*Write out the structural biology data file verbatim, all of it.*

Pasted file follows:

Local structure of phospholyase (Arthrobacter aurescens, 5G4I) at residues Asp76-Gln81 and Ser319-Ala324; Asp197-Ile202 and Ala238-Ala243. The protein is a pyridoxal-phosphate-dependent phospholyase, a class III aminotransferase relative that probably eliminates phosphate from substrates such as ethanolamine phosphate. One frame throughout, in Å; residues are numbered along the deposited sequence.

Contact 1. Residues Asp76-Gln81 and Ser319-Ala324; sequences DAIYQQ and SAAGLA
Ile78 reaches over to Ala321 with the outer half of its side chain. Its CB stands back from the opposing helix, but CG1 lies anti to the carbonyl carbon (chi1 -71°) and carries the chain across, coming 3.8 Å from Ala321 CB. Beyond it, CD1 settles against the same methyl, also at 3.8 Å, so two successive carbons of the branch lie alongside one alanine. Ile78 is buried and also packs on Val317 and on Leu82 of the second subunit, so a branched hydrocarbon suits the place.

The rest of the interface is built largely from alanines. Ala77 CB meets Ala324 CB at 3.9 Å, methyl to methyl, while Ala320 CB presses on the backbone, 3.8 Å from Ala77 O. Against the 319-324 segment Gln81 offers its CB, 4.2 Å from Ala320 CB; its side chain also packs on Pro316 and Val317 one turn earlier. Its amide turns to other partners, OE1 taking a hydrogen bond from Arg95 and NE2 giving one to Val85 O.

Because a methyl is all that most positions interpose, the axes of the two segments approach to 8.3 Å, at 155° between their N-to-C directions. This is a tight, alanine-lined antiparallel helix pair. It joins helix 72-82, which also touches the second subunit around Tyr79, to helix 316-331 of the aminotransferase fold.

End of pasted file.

Local structure of phospholyase (Arthrobacter aurescens, 5G4I) at residues Asp76-Gln81 and Ser319-Ala324; Asp197-Ile202 and Ala238-Ala243. The protein is a pyridoxal-phosphate-dependent phospholyase, a class III aminotransferase relative that probably eliminates phosphate from substrates such as ethanolamine phosphate. One frame throughout, in Å; residues are numbered along the deposited sequence.

Contact 1. Residues Asp76-Gln81 and Ser319-Ala324; sequences DAIYQQ and SAAGLA
Ile78 reaches over to Ala321 with the outer half of its side chain. Its CB stands back from the opposing helix, but CG1 lies anti to the carbonyl carbon (chi1 -71°) and carries the chain across, coming 3.8 Å from Ala321 CB. Beyond it, CD1 settles against the same methyl, also at 3.8 Å, so two successive carbons of the branch lie alongside one alanine. Ile78 is buried and also packs on Val317 and on Leu82 of the second subunit, so a branched hydrocarbon suits the place.

The rest of the interface is built largely from alanines. Ala77 CB meets Ala324 CB at 3.9 Å, methyl to methyl, while Ala320 CB presses on the backbone, 3.8 Å from Ala77 O. Against the 319-324 segment Gln81 offers its CB, 4.2 Å from Ala320 CB; its side chain also packs on Pro316 and Val317 one turn earlier. Its amide turns to other partners, OE1 taking a hydrogen bond from Arg95 and NE2 giving one to Val85 O.

Because a methyl is all that most positions interpose, the axes of the two segments approach to 8.3 Å, at 155° between their N-to-C directions. This is a tight, alanine-lined antiparallel helix pair. It joins helix 72-82, which also touches the second subunit around Tyr79, to helix 316-331 of the aminotransferase fold.